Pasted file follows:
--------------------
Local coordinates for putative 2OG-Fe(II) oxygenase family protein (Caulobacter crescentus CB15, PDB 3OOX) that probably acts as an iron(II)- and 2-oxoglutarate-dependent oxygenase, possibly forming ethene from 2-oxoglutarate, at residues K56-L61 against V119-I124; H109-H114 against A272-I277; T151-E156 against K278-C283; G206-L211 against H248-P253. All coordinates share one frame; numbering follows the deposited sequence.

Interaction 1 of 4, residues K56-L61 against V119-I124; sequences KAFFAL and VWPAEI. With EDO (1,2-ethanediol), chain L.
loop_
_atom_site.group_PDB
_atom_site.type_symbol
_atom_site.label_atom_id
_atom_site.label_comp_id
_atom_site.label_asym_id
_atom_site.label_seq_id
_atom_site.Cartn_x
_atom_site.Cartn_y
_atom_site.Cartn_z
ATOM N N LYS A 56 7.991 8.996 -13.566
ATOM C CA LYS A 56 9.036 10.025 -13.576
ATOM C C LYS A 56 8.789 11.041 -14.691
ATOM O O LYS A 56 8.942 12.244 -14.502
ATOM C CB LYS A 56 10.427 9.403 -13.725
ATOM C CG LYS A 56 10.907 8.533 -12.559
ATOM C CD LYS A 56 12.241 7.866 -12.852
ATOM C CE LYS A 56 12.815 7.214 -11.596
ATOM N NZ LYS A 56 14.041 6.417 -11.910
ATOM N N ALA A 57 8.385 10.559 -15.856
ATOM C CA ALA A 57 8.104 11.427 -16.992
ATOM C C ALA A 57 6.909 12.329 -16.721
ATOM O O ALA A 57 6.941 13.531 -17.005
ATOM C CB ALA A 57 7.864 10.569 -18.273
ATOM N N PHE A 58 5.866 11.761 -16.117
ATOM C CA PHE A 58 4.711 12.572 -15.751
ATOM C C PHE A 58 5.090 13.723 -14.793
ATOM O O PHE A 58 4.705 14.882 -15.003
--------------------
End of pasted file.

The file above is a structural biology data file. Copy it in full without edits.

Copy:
Local coordinates for putative 2OG-Fe(II) oxygenase family protein (Caulobacter crescentus CB15, PDB 3OOX) that probably acts as an iron(II)- and 2-oxoglutarate-dependent oxygenase, possibly forming ethene from 2-oxoglutarate, at residues K56-L61 against V119-I124; H109-H114 against A272-I277; T151-E156 against K278-C283; G206-L211 against H248-P253. All coordinates share one frame; numbering follows the deposited sequence.

Interaction 1 of 4, residues K56-L61 against V119-I124; sequences KAFFAL and VWPAEI. With EDO (1,2-ethanediol), chain L.
loop_
_atom_site.group_PDB
_atom_site.type_symbol
_atom_site.label_atom_id
_atom_site.label_comp_id
_atom_site.label_asym_id
_atom_site.label_seq_id
_atom_site.Cartn_x
_atom_site.Cartn_y
_atom_site.Cartn_z
ATOM N N LYS A 56 7.991 8.996 -13.566
ATOM C CA LYS A 56 9.036 10.025 -13.576
ATOM C C LYS A 56 8.789 11.041 -14.691
ATOM O O LYS A 56 8.942 12.244 -14.502
ATOM C CB LYS A 56 10.427 9.403 -13.725
ATOM C CG LYS A 56 10.907 8.533 -12.559
ATOM C CD LYS A 56 12.241 7.866 -12.852
ATOM C CE LYS A 56 12.815 7.214 -11.596
ATOM N NZ LYS A 56 14.041 6.417 -11.910
ATOM N N ALA A 57 8.385 10.559 -15.856
ATOM C CA ALA A 57 8.104 11.427 -16.992
ATOM C C ALA A 57 6.909 12.329 -16.721
ATOM O O ALA A 57 6.941 13.531 -17.005
ATOM C CB ALA A 57 7.864 10.569 -18.273
ATOM N N PHE A 58 5.866 11.761 -16.117
ATOM C CA PHE A 58 4.711 12.572 -15.751
ATOM C C PHE A 58 5.090 13.723 -14.793
ATOM O O PHE A 58 4.705 14.882 -15.003